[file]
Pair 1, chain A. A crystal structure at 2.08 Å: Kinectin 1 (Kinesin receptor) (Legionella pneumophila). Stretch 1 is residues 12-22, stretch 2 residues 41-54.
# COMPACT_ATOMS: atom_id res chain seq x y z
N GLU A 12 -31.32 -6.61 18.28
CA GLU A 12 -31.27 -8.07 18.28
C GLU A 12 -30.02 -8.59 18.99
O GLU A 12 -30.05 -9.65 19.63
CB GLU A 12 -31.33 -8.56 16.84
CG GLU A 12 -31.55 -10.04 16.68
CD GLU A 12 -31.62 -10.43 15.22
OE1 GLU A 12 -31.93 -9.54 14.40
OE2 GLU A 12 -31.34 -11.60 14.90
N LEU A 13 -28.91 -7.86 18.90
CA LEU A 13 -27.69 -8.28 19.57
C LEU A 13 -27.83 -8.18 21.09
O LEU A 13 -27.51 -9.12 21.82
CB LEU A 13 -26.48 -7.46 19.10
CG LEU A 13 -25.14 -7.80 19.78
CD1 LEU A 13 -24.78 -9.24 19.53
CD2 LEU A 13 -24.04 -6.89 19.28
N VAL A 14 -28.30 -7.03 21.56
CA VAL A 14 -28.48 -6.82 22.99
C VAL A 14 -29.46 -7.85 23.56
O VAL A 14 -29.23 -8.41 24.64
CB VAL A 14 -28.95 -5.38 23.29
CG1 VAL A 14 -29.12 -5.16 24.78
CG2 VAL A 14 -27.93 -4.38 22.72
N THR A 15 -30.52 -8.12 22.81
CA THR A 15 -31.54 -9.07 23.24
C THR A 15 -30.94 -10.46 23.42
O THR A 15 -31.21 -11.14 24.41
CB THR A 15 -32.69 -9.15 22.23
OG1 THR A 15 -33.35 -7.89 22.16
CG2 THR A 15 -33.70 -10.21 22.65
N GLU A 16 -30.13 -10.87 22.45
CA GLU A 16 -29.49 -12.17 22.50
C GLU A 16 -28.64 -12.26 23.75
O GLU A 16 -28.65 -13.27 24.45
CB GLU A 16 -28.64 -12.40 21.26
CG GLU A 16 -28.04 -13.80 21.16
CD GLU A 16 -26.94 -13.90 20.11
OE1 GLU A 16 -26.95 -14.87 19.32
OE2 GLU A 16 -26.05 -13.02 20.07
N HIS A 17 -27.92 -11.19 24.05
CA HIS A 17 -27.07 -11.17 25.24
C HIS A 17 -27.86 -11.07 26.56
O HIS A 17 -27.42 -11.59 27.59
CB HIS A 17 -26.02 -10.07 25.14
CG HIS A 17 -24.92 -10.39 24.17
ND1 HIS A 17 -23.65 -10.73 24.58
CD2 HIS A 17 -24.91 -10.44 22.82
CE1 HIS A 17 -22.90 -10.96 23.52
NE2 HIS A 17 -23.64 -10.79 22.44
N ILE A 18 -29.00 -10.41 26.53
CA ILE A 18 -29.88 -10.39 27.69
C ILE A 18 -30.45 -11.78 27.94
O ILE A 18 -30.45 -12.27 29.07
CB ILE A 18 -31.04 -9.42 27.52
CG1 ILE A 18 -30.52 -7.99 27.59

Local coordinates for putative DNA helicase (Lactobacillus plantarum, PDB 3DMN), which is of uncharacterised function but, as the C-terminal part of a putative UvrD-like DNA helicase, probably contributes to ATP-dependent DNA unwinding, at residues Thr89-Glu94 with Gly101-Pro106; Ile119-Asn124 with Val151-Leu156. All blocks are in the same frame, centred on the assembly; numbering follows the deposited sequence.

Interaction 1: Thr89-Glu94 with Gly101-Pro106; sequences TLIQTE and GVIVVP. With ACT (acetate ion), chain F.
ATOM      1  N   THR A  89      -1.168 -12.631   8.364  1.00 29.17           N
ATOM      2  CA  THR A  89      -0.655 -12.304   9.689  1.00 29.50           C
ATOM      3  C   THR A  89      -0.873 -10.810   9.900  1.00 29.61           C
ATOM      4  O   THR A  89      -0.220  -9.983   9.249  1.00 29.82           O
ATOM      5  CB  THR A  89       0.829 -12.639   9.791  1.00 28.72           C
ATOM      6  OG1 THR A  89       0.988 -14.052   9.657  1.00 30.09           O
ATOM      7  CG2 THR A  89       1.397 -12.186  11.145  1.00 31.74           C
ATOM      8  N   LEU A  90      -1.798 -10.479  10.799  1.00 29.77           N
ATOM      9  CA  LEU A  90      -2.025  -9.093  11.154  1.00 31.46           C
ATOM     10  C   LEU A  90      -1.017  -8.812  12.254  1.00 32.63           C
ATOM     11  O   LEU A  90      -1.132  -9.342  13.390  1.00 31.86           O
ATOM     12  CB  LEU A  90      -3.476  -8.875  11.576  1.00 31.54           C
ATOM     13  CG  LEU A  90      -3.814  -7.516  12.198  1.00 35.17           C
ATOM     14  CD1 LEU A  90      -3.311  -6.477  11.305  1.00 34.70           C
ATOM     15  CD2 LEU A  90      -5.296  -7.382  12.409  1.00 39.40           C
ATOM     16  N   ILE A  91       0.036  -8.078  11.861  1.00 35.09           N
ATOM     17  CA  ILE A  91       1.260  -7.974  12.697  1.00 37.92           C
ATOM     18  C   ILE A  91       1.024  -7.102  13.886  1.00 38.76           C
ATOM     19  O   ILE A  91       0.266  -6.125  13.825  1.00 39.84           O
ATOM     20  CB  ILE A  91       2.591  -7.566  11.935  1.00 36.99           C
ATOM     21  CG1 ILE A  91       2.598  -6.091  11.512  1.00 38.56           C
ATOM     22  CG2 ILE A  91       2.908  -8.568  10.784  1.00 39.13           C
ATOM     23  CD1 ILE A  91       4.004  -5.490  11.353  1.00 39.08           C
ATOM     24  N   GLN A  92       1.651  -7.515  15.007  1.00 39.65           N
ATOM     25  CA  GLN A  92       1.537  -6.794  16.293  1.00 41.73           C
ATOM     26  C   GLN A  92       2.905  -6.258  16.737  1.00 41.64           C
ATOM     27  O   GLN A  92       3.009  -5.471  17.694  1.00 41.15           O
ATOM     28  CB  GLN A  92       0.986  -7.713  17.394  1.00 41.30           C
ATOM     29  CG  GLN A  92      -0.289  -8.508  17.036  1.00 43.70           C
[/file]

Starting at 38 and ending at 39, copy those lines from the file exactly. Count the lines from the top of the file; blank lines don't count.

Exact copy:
CB GLU A 16 -28.64 -12.40 21.26
CG GLU A 16 -28.04 -13.80 21.16